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Old 08-29-2007, 07:30 AM   #62
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Default Re: Is there a LHW who would have stood a chance with Tyson?

Originally Posted by Mendoza
Very true. But Greb was a sustained windmill. Tyson was a tornado that came and went. Those who were not afraid of Tyson and could weather his storm or avoid it beat him. Tyson has one late round TKO in his career ( 10th ) and after that his next latest TKO is round 7. I beleive Tyson's activity level and aggression dropped off significantly after about round 5.
1) We are talking about prime Tyson of late 1980s.
2) Prime Tyson didn't keep trying to knock the other guy out as the rounds went by. What you believe is not proven by facts, even if for the simple reason that only a couple of fighters lasted that long.

While smaller heavies like Spinks and M Frazier " froze ", others did not. Tyson might have had honest draw vs James Tillis, who like Tunney was a good boxer. So you see, Tyson did not roll over guys who did not freeze up. Tunney would not freeze up. He was a marine.
Who exactly scored the fight with Tillis as a draw? And Tillis was a genuine heavyweight, not a natural light heavyweight. There's a big difference between the two, and it's not just a number.
The thing is Tunney was hittable in several fights with Greb. He was hittable from the very first round, not only when he tired out towards later rounds. Tyson's punching power was very far ahead of Greb's. Tunney wasn't invulnerable even to Greb's light punches. Shot Jack Dempsey (who at that age certainly didn't hit as hard as prime Tyson) didn't need many chances to drop Tunney, and drop him hard. But that Dempsey didn't have the mobility of his younger version, nor was he using a stance which brought him success, the new stance rendered his left hook useless. Tyson would be getting close to Tunney all the time, tens of times during each round, unlike Dempsey, and same as Greb in several fights. Spinks had as good feet as Tunney, it didn't help him, you can't run away from that Tyson, you should be ready to work in close one way or another. And Tunney wasn't very good at that, he was more of an outside fighter.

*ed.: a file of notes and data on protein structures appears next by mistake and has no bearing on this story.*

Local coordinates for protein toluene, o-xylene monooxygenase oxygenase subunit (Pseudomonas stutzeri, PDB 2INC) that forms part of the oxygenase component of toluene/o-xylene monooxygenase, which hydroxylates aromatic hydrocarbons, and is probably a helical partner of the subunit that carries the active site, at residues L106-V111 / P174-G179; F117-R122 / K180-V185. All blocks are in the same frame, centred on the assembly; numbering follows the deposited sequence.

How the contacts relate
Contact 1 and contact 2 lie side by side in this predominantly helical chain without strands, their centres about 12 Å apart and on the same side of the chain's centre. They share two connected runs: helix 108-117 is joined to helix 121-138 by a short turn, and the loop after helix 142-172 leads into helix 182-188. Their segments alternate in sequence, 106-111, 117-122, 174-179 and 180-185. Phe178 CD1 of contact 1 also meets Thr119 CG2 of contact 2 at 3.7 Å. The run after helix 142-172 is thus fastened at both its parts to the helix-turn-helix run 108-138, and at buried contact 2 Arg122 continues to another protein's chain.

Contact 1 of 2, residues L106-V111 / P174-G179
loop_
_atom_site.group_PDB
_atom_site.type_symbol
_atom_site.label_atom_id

Since we can't see the fights, yes it is debatable. However Tunney won three of five, and Greb won once according to Newspapers.
Greb argueably deserved to win 3 out of 5 depending on what sources you look at.

I see you left out my comment that both Greb and Dempsey did not want any part of a peaking Tunney. They knew Tunney had passed them, so each man said no thanks to another fight. Tunney had trouble with Greb when he was less than 175 pound. As soon as he grew into his frame, the fight changed.
Dempsey was shot even before the first fight with Tunney, after 2nd fight he figured it didn't make sense to make another attempt. It has nothing to do with Tunney growing bigger or anything, regardless of what Dempsey said to the public.
The last fight with Greb was different because Greb was clearly past his best at that point. Contemporary sources started to speak about Greb being on the downslide for some time prior to last fight with Tunney. If my memory doesn't fail me it was discussed by the time of the 1st fight with Flowers.

Greb had far more energy than Tyson did.
The possibility that fight last the distance is very low. Main ****ysis of this matchup should be concentrated on first several rounds, what's the possiblity that Tunney can survive them.

I wasn't watching the fights too attentively?
Yes. Compare Dempsey's stance and movement from earlier fights and how he stood and moved vs Tunney. He switched to more orthodox (for that time) stance, with his left hand by his chest (while it should have been held higher, of course, it didn't protect him from Tunney's jabs at all the way how low it was), and he was trying to feel Tunney out with jab a lot. When he wanted to throw a left hook from that stance, he needed to re-group, to put weight on front leg, pull his left hand back and turn his body counter-clockwise to put weight into his punch, this required only fractions of a second, of course, but it was more than enough time for Tunney to escape or on the contrary close the distance. This repeated over and over again. Some experts mentioned this change and how stupid it was weeks before the 1st fight, by watching Dempsey in his training camp. But he still went on with this new style, which didn't suit him at all. Prime Dempsey didn't use a stance like that, he held his feet parallel, in a frontal stance where he could step in with right foot and throw a left hook immediately, close the distance and fire up with both hands. With orthodox stance he couldn't do this anymore. Plus, with upper body leaned forward (head-first) and left hand held so low, he was a live punching bag for jabs. Tunney rarely missed with it.
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